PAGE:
The good European? Why Germany's policy ambitions must match its power

 

  • Germany’s politicians are at last debating the country’s role in Europe. They should pursue a clear European agenda that overcomes ‘small nation’ thinking: Berlin needs to acknowledge that because of Germany’s weight, its domestic economic policy has consequences for its neighbours. It also needs to take more responsibility for European security.
  • By outsourcing European security to the United States, and closely co-ordinating with France and Britain on European affairs, Germany has long enjoyed the luxury of not having to think strategically about economics or foreign and defence policy. In economics, Germany has been unwilling to give up its partial and self-serving euro crisis narrative; in defence and foreign policy, German politicians have long avoided engaging voters in a debate about the country’s responsibilities for international security. But the election of US President Donald Trump and, to a lesser extent, Brexit, has focused minds in Berlin: if Europe is to meet its many challenges, Germany needs to question some of its longstanding assumptions.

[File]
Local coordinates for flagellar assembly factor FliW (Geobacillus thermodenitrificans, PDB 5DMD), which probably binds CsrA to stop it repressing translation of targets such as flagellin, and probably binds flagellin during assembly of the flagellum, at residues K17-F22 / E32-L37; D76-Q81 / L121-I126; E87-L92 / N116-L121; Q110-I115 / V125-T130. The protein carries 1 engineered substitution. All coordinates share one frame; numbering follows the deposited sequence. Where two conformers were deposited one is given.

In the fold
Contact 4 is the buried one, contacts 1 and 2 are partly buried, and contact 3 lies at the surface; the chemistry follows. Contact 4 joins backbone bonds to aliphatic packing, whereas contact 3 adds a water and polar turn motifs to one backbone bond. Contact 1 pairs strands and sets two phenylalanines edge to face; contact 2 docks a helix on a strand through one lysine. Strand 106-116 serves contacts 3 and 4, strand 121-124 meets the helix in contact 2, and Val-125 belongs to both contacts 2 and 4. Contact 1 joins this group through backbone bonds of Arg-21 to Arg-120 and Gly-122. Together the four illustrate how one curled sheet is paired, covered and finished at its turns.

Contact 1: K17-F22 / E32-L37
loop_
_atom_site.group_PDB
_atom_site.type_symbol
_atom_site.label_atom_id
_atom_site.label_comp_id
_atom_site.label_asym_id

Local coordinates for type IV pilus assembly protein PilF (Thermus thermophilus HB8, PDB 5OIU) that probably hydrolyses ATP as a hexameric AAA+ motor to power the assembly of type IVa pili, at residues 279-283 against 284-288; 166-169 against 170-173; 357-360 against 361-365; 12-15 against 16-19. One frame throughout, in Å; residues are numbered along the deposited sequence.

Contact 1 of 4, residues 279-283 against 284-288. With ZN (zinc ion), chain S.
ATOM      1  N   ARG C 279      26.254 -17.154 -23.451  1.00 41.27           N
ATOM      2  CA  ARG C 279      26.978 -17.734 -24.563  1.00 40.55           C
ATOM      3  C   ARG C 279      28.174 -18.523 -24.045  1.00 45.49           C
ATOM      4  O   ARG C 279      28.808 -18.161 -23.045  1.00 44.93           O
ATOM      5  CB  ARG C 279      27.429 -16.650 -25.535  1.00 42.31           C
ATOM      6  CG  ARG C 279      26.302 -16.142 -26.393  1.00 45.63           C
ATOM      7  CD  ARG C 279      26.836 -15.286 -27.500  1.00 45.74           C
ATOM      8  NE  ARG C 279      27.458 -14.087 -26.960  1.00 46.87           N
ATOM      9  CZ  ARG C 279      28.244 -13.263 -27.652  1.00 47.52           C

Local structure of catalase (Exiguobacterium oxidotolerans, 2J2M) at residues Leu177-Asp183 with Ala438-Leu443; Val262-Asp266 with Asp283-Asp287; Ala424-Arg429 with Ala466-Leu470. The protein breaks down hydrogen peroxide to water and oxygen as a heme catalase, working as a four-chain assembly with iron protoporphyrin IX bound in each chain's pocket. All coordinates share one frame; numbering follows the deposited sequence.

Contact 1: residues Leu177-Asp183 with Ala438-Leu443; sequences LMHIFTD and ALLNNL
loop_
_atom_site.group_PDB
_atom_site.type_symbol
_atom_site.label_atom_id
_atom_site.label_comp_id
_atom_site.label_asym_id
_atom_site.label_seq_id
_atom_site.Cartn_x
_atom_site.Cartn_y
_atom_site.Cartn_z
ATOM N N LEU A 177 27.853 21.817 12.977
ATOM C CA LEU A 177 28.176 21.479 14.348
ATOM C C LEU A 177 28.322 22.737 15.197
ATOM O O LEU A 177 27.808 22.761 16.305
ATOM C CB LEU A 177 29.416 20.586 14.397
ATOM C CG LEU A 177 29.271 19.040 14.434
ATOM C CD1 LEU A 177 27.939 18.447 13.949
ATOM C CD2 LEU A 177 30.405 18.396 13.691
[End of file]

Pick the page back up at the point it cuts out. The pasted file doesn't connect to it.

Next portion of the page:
• This paper examines German political narratives and priorities and outlines an ambitious but realistic strategy in the areas of European trade policy, economic governance, migration management, and defence, and looks at Germany’s relationships with its main strategic partners.
  • First, Germany needs to think more strategically about trade. Under Trump, the US has given up its leadership role in setting the standards for global trade, leaving a void which the EU can fill. Germany has the chance to lead a European push for greater emphasis on social rights, environmental protection, fair taxation and political standards. Berlin needs to develop a trade policy that understands and is willing to use the EU’s considerable economic pull for its strategic goals, such as supporting reforms and social standards, or spreading market economics and the rule of law in its neighbourhood.